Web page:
Drawing from astrology, religion and spirituality, the Ethiopian art form of telsem interweaves symbols, drawings and texts imbued with spiritual and philosophical significance.
‘The key to reading telsem,’ says Henok Melkamzer, ‘is to begin from the centre— the eyes are at the centre—and move outwards. And each vine begins with a word or spiritual concept to depict the complex relationship between colour and the alphabetical form of telsem language.’
Drawing from astrology, religion and spirituality, the Ethiopian art form of telsem interweaves symbols, drawings and texts imbued with spiritual and philosophical significance. Shaped throughout the ages by the sociopolitical and cultural histories of Ethiopia, telsem—with its ancient inspirations and modern idioms—is used to address critical problems in the contemporary world such as climate disasters, war and poverty.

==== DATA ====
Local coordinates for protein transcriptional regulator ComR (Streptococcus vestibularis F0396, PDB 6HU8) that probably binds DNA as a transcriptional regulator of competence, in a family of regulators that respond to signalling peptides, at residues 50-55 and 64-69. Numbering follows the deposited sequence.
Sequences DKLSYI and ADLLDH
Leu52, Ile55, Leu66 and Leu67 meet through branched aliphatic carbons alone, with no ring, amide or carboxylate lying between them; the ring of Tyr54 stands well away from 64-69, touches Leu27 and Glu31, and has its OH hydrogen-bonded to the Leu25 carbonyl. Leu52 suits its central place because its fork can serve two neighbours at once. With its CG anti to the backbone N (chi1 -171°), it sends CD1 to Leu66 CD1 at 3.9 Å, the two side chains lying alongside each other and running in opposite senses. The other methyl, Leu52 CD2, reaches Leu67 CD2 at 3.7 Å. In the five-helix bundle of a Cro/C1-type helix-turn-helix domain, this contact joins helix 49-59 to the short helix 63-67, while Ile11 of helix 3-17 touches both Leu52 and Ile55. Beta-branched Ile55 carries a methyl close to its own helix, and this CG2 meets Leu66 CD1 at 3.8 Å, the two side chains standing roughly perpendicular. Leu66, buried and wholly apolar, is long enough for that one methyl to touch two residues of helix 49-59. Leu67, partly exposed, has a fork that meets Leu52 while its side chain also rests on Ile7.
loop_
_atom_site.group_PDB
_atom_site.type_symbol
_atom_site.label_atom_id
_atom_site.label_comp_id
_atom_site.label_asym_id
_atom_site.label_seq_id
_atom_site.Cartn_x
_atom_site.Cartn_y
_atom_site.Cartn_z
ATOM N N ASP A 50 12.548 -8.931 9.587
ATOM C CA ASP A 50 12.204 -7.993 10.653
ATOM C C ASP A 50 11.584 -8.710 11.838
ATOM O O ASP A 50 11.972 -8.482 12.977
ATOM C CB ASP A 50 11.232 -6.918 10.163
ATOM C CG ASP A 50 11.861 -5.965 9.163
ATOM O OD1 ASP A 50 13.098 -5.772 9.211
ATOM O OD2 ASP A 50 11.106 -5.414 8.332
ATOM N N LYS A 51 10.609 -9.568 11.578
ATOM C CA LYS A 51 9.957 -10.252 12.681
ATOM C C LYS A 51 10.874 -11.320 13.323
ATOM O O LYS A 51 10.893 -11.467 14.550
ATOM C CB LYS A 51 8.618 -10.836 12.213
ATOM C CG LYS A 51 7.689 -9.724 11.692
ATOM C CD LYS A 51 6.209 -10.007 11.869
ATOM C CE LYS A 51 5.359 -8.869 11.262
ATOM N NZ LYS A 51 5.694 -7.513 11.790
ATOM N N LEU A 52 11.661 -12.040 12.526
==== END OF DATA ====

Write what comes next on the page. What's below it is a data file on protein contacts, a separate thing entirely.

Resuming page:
Despite the fact that it continues to be practised, telsem is often characterised as ‘healing art’ or ‘talisman art’ within western frameworks, a perspective that excludes it from many discussions of modernism. Henok Melkamzer: Telsem Symbols and Imagery, curated by scholar Elizabeth Giorgis, challenges such a one-dimensional understanding of modernism and offers us a rare insight into one of Ethiopia’s most compelling modernist art practices through the work of Henok Melkamzer.
More than 100 canvases are on view as part of Henok’s largest solo exhibition to date. Audiences can see a wide array of paintings, filled with dense, multicoloured patterns of vines, symbols, words and numbers. These visually stunning combinations are made using acrylic and canvas as well as traditional natural pigments. Henok’s practice provides the public with the opportunity to experience the many manifestations of telsem in current times.
Organised in collaboration with The Africa Institute, Sharjah, the exhibition is curated by Elizabeth Giorgis, Associate Professor of Art History, Theory and Criticism, The Africa Institute, Sharjah.